Farmers hope gene editing can provide boost to stagnating wheat yields

wheat farmer

[Rick Seimer], the president of Siemer Milling in Teutopolis, Ill., has seen the recent data showing the fewest number of planted wheat acres in U.S. history. On top of that, this year’s harvest was the lowest since 2002.

Nationwide, wheat producers this year are on track to plant the fewest acres since the U.S. Agriculture Department began keeping records in 1919.

According to the USDA, genetic improvements for wheat have been slow since the grain has a complex genetic makeup and the return on such investment is lower than that of corn and soy. As a result, there is no commercially grown genetically modified wheat in the United States.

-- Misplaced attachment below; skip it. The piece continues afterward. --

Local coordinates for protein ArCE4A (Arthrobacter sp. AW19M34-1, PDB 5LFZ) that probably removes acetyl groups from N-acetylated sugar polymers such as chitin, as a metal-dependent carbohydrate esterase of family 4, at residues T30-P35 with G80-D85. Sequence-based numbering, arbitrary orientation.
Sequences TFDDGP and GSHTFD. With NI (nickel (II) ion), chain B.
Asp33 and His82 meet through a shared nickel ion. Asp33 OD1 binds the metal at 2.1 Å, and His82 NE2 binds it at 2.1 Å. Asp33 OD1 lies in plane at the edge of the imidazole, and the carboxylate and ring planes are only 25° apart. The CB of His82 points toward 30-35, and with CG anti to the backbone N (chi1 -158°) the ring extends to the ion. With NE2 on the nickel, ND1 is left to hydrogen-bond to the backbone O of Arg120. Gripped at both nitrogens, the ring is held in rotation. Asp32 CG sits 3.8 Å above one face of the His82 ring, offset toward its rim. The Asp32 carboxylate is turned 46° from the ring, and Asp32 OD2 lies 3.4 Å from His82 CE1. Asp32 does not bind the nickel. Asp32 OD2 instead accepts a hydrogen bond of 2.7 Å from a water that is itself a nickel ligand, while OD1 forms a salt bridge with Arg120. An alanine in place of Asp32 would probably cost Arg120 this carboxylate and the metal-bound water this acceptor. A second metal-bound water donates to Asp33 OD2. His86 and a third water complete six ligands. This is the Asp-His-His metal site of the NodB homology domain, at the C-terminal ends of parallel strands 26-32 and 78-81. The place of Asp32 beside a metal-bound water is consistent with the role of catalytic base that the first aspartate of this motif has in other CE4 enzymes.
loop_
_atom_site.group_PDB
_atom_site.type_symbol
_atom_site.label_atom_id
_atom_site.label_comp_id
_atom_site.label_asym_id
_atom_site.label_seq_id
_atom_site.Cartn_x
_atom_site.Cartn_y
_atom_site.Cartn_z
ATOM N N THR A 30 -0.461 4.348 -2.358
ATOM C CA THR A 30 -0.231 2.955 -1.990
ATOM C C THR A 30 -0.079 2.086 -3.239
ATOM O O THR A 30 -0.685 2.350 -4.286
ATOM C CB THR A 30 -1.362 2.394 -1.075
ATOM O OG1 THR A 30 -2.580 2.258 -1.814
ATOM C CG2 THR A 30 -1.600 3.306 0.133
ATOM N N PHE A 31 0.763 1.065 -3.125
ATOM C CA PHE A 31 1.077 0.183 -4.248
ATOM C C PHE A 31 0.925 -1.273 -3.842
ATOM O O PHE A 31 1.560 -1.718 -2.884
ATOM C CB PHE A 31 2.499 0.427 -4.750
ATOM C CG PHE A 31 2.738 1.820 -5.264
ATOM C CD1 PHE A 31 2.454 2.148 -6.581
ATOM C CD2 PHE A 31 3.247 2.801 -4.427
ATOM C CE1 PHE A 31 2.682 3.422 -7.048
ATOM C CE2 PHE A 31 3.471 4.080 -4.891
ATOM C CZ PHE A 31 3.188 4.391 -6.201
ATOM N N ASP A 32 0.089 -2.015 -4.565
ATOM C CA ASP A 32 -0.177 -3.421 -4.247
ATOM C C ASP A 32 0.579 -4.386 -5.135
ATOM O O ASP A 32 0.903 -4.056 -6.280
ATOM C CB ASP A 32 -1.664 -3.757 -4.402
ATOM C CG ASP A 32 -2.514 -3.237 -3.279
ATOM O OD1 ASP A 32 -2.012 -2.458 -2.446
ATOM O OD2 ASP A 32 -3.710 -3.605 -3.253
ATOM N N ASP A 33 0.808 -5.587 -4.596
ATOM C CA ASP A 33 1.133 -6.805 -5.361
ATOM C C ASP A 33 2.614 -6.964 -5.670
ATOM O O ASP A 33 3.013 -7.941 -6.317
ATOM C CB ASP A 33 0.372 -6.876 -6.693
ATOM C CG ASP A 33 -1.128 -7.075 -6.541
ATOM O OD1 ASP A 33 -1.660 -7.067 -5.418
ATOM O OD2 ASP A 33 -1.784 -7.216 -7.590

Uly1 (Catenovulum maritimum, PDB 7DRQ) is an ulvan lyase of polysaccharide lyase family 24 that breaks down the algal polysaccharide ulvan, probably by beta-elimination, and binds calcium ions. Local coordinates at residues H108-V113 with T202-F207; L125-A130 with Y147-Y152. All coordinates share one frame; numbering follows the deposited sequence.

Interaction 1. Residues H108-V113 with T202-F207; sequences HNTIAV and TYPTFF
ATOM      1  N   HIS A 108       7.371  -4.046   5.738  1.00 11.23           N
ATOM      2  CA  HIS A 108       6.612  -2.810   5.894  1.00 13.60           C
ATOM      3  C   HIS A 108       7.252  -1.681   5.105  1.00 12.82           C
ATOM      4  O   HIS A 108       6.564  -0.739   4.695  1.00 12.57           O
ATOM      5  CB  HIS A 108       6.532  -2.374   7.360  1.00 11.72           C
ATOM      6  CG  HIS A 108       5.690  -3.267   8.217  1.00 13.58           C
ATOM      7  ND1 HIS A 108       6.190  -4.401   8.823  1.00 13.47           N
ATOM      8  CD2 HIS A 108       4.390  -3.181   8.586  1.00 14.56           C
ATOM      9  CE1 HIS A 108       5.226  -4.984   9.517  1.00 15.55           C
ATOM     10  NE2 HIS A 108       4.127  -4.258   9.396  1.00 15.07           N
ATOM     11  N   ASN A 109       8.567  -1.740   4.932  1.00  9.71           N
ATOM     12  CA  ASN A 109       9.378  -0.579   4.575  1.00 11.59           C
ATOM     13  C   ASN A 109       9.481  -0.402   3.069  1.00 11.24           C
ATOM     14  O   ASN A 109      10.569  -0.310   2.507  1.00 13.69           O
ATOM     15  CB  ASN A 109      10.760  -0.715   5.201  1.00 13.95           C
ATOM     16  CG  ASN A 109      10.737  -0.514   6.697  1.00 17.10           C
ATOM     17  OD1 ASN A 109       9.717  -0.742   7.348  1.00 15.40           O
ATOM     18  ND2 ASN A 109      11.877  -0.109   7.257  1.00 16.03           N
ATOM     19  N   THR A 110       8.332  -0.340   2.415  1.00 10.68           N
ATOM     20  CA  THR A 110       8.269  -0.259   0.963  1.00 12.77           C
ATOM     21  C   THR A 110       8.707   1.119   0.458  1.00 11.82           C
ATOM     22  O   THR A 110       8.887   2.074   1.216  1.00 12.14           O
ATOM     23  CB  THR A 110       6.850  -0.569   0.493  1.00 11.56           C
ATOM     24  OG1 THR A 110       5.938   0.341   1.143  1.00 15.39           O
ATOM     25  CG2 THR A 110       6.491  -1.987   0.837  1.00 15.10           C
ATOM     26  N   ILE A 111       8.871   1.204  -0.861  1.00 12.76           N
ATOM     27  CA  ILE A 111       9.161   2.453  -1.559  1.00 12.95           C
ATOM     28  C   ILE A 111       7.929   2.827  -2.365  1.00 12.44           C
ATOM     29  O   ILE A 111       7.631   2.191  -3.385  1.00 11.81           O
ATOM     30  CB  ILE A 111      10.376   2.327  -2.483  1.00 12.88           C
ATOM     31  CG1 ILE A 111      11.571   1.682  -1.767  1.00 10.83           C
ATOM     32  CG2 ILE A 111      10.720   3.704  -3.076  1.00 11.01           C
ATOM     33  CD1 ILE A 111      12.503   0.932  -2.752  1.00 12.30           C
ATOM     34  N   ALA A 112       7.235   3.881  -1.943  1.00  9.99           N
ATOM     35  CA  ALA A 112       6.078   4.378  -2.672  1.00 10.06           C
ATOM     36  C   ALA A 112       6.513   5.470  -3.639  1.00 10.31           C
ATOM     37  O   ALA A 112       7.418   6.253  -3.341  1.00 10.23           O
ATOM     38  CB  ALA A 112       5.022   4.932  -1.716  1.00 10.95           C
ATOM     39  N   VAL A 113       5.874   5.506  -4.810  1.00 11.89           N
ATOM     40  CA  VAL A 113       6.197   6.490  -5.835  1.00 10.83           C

But the milling company president said that a different technique, genetic editing, is on the rise and could help boost wheat back to its glory days.

“Genetic editing looks like it may really take the breeding world by storm and be much easier to use and productive than even genetic modification,” said Siemer. “It’s advancing very rapidly.”

The GLP aggregated and excerpted this article to reflect the diversity of news, opinion and analysis. Read full, original post: ‘Genetic editing’ seen as key for increased wheat yields

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